Osborne's Corporatism Isn't Fiscal Conservativism

There is often more truth in satire than news reporting and yesterday gave us an amusing example. The Chancellor’s vague plan for the Treasury to buy small firm’s corporate bonds was reported on by the Daily Mash thus:

Osborne’s offer of credit to thousands of small businesses will make Britain the first conservative-led communist state when the loans are inevitably defaulted and the government ends up owning and running everything.

The Chancellor seems to think the solution to the credit crisis is more debt, even though many businesses are doing the opposite and de-leveraging. Banks make money from lending and they lose money lending to bad credit risks. The government thinks the banks are being too cautious even though the markets think there is serious trouble ahead. Guido thinks the markets have it right.

When challenged to introduce growth-stimulating tax cuts the Chancellor refrains saying that he won’t because he is a “fiscal conservative”. George Osborne presumably would concede that Nigel Lawson was also a fiscal conservative, yet he managed to cut the top marginal tax rate from 60% to 40%. There is nothing fiscally conservative about maintaining a tax rate so perversely high it generates lower revenues by driving high earners out. This isn’t fiscal conservativism, it is political defeatism.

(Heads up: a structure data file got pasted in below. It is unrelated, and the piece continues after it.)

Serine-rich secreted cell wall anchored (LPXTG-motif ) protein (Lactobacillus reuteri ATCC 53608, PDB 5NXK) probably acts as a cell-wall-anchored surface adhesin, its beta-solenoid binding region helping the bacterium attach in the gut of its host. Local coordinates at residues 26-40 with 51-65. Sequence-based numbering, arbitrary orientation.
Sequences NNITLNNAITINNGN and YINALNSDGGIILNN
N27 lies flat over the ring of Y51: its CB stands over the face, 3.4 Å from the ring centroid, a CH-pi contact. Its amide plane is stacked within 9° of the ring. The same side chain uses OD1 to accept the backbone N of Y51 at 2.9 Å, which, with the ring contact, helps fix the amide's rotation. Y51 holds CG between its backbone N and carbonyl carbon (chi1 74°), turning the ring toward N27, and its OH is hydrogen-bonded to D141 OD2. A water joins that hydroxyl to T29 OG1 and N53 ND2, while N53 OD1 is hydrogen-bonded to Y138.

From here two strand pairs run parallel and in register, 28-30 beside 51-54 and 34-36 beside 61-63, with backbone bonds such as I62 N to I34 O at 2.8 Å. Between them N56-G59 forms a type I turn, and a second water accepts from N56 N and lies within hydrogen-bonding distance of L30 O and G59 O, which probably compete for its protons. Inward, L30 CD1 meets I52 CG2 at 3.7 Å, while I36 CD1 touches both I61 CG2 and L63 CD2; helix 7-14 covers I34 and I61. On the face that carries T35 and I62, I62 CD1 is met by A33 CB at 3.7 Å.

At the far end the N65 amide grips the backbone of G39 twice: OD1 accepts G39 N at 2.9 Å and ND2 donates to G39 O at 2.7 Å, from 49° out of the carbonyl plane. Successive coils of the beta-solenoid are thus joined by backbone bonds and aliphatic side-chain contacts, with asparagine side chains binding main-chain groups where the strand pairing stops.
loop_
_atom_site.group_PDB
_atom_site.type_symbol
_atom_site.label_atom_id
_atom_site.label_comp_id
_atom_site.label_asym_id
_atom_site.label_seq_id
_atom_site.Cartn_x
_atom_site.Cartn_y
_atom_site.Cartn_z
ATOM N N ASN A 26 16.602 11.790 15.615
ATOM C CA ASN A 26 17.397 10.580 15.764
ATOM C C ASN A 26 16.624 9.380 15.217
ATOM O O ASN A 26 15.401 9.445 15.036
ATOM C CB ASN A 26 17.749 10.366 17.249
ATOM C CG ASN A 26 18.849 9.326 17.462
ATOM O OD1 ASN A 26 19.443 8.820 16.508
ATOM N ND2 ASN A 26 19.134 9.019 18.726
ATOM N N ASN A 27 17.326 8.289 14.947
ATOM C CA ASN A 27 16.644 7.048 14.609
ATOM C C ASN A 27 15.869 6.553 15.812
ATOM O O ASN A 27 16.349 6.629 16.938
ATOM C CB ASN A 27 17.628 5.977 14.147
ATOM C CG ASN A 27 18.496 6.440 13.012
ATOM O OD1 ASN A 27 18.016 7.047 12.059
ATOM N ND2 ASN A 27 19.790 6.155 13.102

It is even less likely that fiscally conservative Nigel Lawson would countenance Osborne’s proposed socialisation of the corporate credit markets. When the government starts lending money to companies that no one else wants to lend to, you can be sure of one thing, they are going to lose a lot of taxpayers’ money. Billions.




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Quote of the Day

Stephen Bush writing in the New Statesman‘s morning briefing…

“The terrifying truth is that the Opposition is too divided – within the parliamentary party, within the trades unions, within the Shadow Cabinet and even within the leader’s office – to be anything other than a veto player as far as Brexit goes, and the party’s whole gambit is really about trying to make that weakness look like a strength. Keir Starmer saying that Labour is “increasingly likely” to vote down the deal is simply a reflection of the fact that the one thing the Labour party will be able to agree on as far as Brexit goes is that Theresa May’s deal is no good.”

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